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Diabetes Mellitus Diabetes mellitus (DM) is one of the most common maternal conditions complicating pregnancies, affecting ≈3% to 10% of all pregnancices. Of these, 20% (or ≈1% of all pregnant women) have DM before conception and are considered to have pregestational DM. Overall, there is nearly a 5-fold (3%–5%) increase in CHD compared with the general population in women with pregestational DM.
A higher relative risk noted for specific cardiac defects includes 6.22 for heterotaxy, 4.72 for truncus arteriosus, 2.85 for transposition of the great arteries (d-TGA), and 18.24 for single-ventricle defects in pregestational diabetes pregnancies.
Several studies indicate that lack of preconceptional glycemic control, as evidenced by elevation in serum hemoglobin A1C (HbA1c) levels >8.5% in the first trimester, is associated with an increase in all congenital malformations,
Additional studies, however, have suggested that there is no threshold HbA1c value that increases risk for fetal CHD.(7,89) In a study of 3 different diabetic populations, HbA1c values slightly above the normal range (mean, 6.4%) were associated with a significantly increased risk of cardiac malformation of 2.5% to 6.1% in offsprings.
Therefore, it appears that although the risk may be highest in those with HbA1c levels >8.5%, **all pregnancies of pregestational diabetic women are at some increased risk.**
**Given this information, a fetal echocardiogram should be performed in all women with pregestational DM.**
Insulin resistance acquired in the third trimester, or gestational DM, does not appear to confer an increased risk of CHD in the fetus.90 For this reason, a fetal echocardiogram is not indicated for these pregnancies. Fetuses may develop ventricular hypertrophy late in gestation in the presence of poorly controlled maternal gestational or pregestational DM, and the degree of hypertrophy has been shown to be related to glycemic control. In women with HbA1c levels <6% in the second half of pregnancy, the effects are mild, so fetal echocardiogram is not recommended. If HbA1c levels are >6%, fetal echocardiogram in the third trimester** to assess for ventricular hypertrophy may be considered, but its usefulness has not been determined.
Several studies have analysed the impact of Pregestational diabetes on the fetus. Here is a summary of current literature. In a meta-analysis, Simone et al in 2015 analysed 12 large studies: The meta-analysis of 12 studies was used to estimate risks and estimate population attributable fractions (PAFs). The authors calculated the annual number of CHDs in the U.S. potentially preventable by establishing glycemic control before pregnancy. Women with pregestational diabetes mellitus (PGDM), have 2–5 times the risk of having a baby with CHD**compared to women without diabetes. (4-7) The major teratogen in diabetic pregnancies is presumed to be hyperglycemia caused by poor glycemic control during organogenesis.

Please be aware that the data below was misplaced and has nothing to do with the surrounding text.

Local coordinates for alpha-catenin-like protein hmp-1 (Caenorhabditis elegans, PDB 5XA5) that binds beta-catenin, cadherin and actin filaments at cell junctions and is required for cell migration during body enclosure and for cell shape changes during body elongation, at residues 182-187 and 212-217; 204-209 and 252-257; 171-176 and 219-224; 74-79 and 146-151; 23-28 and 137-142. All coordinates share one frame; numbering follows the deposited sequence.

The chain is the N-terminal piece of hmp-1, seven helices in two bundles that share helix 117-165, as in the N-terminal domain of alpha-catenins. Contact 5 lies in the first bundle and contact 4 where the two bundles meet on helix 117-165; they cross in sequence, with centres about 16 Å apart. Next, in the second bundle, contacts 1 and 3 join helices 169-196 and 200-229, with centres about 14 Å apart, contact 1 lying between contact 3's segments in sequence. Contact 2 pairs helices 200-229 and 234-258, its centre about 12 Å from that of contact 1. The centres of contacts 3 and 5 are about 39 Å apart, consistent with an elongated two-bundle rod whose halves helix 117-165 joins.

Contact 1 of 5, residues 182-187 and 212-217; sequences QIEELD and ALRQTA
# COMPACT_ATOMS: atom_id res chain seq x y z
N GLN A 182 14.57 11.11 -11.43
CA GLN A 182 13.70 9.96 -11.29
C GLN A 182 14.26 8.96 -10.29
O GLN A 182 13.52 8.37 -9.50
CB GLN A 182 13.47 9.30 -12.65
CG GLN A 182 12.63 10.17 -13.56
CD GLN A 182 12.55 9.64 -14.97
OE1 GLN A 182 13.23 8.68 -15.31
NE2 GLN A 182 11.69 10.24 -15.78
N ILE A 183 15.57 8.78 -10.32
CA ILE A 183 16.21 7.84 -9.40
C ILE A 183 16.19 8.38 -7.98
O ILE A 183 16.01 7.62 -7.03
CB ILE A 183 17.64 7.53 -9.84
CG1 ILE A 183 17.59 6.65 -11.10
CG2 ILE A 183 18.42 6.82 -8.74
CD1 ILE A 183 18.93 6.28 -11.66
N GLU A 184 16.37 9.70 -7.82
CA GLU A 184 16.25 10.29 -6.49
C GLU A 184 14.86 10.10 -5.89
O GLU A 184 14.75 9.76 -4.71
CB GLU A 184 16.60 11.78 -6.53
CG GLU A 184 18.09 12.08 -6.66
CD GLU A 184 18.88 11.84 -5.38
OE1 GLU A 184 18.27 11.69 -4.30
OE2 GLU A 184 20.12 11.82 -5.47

The relative risk (**Odds Ratio-OR) for PGDM and all CHDs estimated in the meta-analysis was 3.8**. **PGDM and AVSD had the largest summary OR (10.6), and PGDM and coarctation of the aorta had the smallest summary OR (3.7).
In the U.S., for all CHDs considered in the analysis, reducing the risk for women with PGDM to that of women without PGDM could potentially reduce the annual number of CHD cases by 2670.
In one of the largest population based studies published in 2013 in Circulation, Liu et al conducted the study in Canada. Their conclusions were as follows:
A population-based study of all mother-infant pairs (n=2,278,838) in Canada (excluding Quebec) from 2002 to 2010 was carried out. There were 26 488 infants diagnosed with CHDs at birth or at rehospitalization in infancy; the overall CHD prevalence was 116.2 per 10,000 live births, of which the severe CHD rate was 22.3 per 10,000. Risk factors for CHD included maternal age ≥40 years, multifetal pregnancy, diabetes mellitus type 1, type 2, hypertension, thyroid disorders, congenital heart disease (aOR, 9.92; 95% CI, 8.36-11.8), systemic connective tissue disorders (aOR, 3.01; 95% CI, 2.23-4.06), and epilepsy and mood disorders (aOR, 1.41; 95% CI, 1.16-1.72).
In another large population based study of Washington state spanning 1992-2007, 14,142 children identified with CHD with 141,420 control. Infants with CHD were more likely to have an obese mother. The association was greatest for left and right ventricular outflow tract defects. A greater risk of CHD among offspring is an important outcome of maternal obesity, and suggests a need for targeted medical management strategies.
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